Our Blog

702-625-9260

Should You Sell Your Life Insurance Policy?

Posted by Laura E. Stubberud | Jul 13, 2019 | 0 Comments

Older Americans with a life insurance policy that they no longer need have the option to sell the policy to investors. These transactions, called “life settlements,” can bring in needed cash, but are they a good idea? 

If your children are grown and your mortgage paid off, you may decide that there is no longer a reason to be paying premiums every month for a life insurance policy, or you may reach a time when you can no longer afford to keep up with the premiums. If this happens, you may be tempted to let the policy lapse and get nothing from it or you surrender the policy for its cash value, which usually is a fraction of its death benefit. Another option is a life settlement. This allows you to sell your policy to an investor for an amount that is greater than the cash value, but less than the death benefit. The buyer pays all future premiums and receives the death benefit when you die. 

Life settlements offer seniors a way to get cash to supplement retirement income and help pay for living expenses, health care, or other needed items. They can be a good alternative to surrendering a policy or letting it lapse. But as with any financial transaction, you need to exercise caution. 

The amount you receive from a life settlement depends on your age, your health, and the terms and conditions of the policy. It is hard to determine if you are getting a fair price for the policy because there are no standard guidelines for life settlements. Before selling you should shop around to several life settlement companies. You should also note that the amount you receive will be reduced by transaction fees, which can eat up a good chunk of the proceeds of the sale. In addition, you may have to pay taxes on the lump sum you receive.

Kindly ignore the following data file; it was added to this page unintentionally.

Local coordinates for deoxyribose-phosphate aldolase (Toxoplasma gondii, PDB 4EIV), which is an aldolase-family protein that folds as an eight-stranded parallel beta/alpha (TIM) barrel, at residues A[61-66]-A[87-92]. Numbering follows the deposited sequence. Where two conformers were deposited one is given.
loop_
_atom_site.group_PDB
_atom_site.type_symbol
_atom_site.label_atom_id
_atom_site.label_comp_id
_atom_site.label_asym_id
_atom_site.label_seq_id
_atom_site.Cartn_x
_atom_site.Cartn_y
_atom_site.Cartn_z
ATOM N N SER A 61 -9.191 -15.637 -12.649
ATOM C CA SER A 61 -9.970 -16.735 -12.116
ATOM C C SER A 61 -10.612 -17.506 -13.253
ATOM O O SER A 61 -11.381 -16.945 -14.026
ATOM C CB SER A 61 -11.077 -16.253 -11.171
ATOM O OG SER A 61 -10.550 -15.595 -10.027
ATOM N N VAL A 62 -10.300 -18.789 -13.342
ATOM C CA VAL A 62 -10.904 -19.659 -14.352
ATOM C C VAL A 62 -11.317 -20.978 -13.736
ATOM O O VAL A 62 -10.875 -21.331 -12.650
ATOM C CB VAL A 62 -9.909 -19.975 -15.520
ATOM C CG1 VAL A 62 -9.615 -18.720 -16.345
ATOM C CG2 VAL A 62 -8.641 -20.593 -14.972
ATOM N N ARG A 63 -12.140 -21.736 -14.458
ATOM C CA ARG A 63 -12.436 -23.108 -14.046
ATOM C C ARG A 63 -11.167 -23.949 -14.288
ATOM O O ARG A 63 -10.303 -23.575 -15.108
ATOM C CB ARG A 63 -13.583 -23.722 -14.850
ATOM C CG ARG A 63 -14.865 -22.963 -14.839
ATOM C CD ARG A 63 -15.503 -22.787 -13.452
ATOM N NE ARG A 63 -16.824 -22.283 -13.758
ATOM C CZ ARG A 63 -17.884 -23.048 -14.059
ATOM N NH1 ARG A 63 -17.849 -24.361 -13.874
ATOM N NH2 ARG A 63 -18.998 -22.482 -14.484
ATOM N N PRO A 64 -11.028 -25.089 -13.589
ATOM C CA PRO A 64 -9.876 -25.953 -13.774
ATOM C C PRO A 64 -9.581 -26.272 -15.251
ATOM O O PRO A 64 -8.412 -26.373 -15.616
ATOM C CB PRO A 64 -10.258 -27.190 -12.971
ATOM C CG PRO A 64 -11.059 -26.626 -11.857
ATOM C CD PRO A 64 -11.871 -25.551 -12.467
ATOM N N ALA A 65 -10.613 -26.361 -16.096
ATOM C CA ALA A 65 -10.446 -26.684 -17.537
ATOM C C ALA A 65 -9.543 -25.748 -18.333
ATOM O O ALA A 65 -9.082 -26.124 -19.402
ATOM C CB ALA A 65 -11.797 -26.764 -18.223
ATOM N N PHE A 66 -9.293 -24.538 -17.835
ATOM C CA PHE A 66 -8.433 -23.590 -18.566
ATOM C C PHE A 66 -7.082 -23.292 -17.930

Before choosing a life settlement, you should consider other options. If you need cash right away, you can borrow against your policy. If the premiums are too much, you may be able to stop premiums and receive a smaller death benefit. In some cases of terminal illness, you can receive an accelerated death benefit (this allows you to receive a portion of your death benefit while you are still alive). If you don't need the cash but no longer want the policy, another possibility is to donate the policy to charity and get a tax write-off. Finally, the beneficiaries of your policy may not be pleased with the sale, which is why some life settlement companies require beneficiaries to sign off on the transaction.

To find out the right solution for you, talk to your elder law attorney or a financial advisor. To find an attorney near you, click here

For more information from the Financial Industry Regulatory Authority on the pros and cons of life settlements and questions to ask to protect yourself in a sale, click here.

About the Author

Laura E. Stubberud

Laura Stubberud has over two decades of experience in the practice of estate and family law in Nevada. After graduation from UCLA, she studied law at Southwestern University School of Law , graduating in 1992. With over 25 years of practice in Clark County, Nevada, Ms. Stubberud has substantial e...

Comments

There are no comments for this post. Be the first and Add your Comment below.

Leave a Comment

Call us today at 702.625.9260. You’ll receive the highest level of personalized service.

Contact Us Today


Affiliations

Menu